The Rebirth of Germantown

by John Lawrence Connelly, Davidson County Historian.

For a large part of the twentieth century Nashville residents either ignored or did not know that an area north of Jefferson Street was once a prominent neighborhood where many of Nashville’s leading citizens lived. To a large extent, it was a German community that began flourishing heartily in the 1840s by blending its German heritage with Irish, Italian, Swiss, and Jewish neighbors, in public schools and sometimes in churches. The Catholic Church of the Assumption, founded in 1859, held many of its services in German, as did the German Methodist Church (Barth Memorial), founded in 1854 on North College Street (today’s Second Avenue North). Many prosperous merchants of the city lived in Germantown, and their names hung prominently on retail store signs downtown: Rust, Zugermann, Zickler, Ratterman, Buddeke, Thuss, Grossholz, Jensen, Jeck, and Wheling, to name a few. What’s more, the German names in the community reflected a strong Lutheran heritage.

 Photograph of Treibers Hall used with permission of Lois Thompson.

Within the German community many immigrants worked as butchers, a practice brought over by immigrants from Europe. These tradesmen often killed livestock and cut up the meat in their back yards or in nearby lots. Once they were able to sell their products to the Nashville Market House and other businesses, the number of people who peddled meat from door to door declined rapidly. Many residents opened their own shops or stalls. Names such as Jacobs, Dieterle, Stier, Warner, Oliver, Neuhoff, Power, Petre, Laitenberger, and White were among the best-known butchers from North Nashville. Meat suppliers from Butchertown developed the Christmas spice round, a Nashville holiday meat that would become a celebrated local tradition.

By 1915 the changes that would eventually destroy the neighborhood were beginning to take place. Just as the people who live in a community do not stay the same, old neighborhoods also undergo change. Shortly after the turn of the century, as streetcar lines expanded and motor transportation began to make advancements, Nashville saw a definite trend among the residents to move away from the “walk-to-town” areas. Moreover, the development of refrigeration led to the phasing out of many small butchering businesses. Large packing houses began to infringe upon the pleasant residential atmosphere of the neighborhood, which had often been advertised in local newspapers as a growing and fashionable community. It was World War I, however, that dealt the final blow to Germantown.

Wilbur F. Creighton’s book, Building of Nashville, provides an explanation: “In 1917 the reservoir was closed to visitors. The paper had been filled with stories of German atrocities, such as the use of poisonous gases and deliberate infection of water supplies.” Other cases of exaggerated emotional response to the war included suggestions by some that citizens should “kill their dachshunds.” Fearing for their safety, many German families instructed their older members to stop speaking German, even at home.

Changes within the Barth Memorial Church provide a good example of what was happening in Germantown. For many years sermons were delivered in German, but after World War I began, it was resolved that the church should offer only English services. Catholics and Lutherans with German backgrounds did likewise. The uniqueness of a small community with ties to the “Fatherland” was over. The neighborhood as it once was would never come back, and its steady decline continued until a handful of urban pioneers decided to attempt to create a new Germantown in the 1970s.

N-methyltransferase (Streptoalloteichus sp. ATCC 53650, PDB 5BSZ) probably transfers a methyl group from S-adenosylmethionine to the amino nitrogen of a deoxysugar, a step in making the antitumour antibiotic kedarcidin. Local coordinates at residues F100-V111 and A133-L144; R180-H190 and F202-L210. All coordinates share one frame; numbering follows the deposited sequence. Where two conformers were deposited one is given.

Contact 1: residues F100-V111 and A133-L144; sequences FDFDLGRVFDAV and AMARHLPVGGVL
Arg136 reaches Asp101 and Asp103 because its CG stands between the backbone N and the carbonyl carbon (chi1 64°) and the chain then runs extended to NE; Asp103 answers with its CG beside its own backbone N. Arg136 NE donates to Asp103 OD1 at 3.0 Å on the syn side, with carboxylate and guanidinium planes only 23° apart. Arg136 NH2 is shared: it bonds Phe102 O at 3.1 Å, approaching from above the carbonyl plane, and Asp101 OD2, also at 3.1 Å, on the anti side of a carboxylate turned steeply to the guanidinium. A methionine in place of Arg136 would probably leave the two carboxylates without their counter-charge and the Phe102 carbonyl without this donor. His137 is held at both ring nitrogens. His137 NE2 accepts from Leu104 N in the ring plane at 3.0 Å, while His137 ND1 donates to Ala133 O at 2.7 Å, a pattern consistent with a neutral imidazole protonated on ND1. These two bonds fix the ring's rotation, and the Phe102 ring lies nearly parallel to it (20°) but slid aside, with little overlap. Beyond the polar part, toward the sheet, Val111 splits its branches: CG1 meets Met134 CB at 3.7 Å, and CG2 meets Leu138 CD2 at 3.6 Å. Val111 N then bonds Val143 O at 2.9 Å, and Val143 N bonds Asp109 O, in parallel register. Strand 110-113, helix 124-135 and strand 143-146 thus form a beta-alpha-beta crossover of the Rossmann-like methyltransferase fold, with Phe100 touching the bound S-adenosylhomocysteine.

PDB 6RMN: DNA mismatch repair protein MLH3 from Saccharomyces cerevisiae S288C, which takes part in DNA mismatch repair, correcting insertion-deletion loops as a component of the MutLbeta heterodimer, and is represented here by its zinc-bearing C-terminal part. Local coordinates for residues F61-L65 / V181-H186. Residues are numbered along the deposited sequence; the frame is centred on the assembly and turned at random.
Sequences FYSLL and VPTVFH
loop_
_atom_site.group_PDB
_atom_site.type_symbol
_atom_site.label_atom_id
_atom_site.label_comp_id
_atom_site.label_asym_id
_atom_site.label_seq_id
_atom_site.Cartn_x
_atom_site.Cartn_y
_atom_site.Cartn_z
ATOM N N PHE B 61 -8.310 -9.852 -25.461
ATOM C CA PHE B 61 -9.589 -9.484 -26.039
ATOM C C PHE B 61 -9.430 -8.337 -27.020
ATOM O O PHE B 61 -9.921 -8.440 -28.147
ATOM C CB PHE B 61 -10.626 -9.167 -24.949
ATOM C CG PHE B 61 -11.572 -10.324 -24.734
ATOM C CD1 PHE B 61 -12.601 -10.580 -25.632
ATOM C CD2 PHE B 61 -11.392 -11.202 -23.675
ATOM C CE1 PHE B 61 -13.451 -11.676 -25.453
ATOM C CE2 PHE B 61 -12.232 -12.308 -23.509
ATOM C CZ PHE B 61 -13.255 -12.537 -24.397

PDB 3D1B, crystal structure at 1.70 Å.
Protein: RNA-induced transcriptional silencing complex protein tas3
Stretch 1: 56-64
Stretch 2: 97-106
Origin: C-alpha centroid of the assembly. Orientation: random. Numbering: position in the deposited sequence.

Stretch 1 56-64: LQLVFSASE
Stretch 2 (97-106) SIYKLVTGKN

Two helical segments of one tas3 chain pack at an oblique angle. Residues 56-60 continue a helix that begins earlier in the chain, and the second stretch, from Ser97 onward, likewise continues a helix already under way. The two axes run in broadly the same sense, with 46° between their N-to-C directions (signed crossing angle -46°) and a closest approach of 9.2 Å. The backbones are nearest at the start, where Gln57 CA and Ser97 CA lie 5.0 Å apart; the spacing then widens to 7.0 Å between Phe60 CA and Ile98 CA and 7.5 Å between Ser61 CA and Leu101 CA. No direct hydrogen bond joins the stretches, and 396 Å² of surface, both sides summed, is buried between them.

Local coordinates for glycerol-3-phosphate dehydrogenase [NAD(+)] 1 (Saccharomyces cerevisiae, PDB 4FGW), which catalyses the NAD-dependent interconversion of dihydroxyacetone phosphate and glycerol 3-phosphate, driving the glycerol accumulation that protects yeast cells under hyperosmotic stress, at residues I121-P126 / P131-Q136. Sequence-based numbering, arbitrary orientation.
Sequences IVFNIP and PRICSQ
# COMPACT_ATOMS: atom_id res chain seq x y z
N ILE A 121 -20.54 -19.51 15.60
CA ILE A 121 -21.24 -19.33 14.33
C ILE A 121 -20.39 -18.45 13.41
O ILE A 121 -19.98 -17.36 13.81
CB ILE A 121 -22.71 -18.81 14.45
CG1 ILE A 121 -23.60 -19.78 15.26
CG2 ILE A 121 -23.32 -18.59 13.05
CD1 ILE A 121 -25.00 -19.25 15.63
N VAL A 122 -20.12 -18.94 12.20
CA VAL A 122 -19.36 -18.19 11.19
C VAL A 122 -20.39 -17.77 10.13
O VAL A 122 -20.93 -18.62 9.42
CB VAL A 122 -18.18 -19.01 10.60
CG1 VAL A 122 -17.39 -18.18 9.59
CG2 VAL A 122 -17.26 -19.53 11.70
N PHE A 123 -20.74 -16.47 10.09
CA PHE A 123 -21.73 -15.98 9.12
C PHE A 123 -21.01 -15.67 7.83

Germantown experienced a great deal of decay over the years as many houses were torn down and others extensively altered. Nonetheless, studies made by the Metropolitan Historical Commission in the 1970s stated: “A large percentage of structures are still intact, and it can become a viable neighborhood. The quality of architecture is exceptional, and the condition of the structures is, for the most part, quite sound.”

Today Nashville’s Germantown Historic District is one of the most architecturally heterogeneous neighborhoods in the city. The eight-block area contains a wide variety of styles and types of residences built between the 1840s and 1920s. Because of its historical and architectural significance Germantown was listed in the National Register of Historic Places in August, 1979.

For the past several years new residents have worked individually and collectively to restore Germantown. The Germantown Association has become a dynamic neighborhood group where old and new residents come together to plan for the future. A ride through the area today reveals a lively community with new and restored houses, beautiful flowers and trees, a new supermarket, a new pharmacy, and attractive brick sidewalks. Once again Nashville can take pride in this lovely neighborhood located within a few steps of the Bicentennial Mall, featuring a magnificent view of the State Capitol. Germantown has come back, with almost unlimited potential for tomorrow.

In 1980 members of the Catholic Church of the Assumption and the Monroe Street United Church (two historic churches that survived the lean years) came together to give Nashville its first Oktoberfest. This event, held on the second Saturday in October, has become one of Middle Tennessee’s most popular celebrations. The Germantown Association has sponsored a Maifest celebration for the past decade and often sells out all of its tickets. Yes, Germantown is on the map again!  (2001)

Note: Although the Covid-19 pandemic has forced the cancellation of Oktoberfest for a couple of years, residents plan to bring it back soon.

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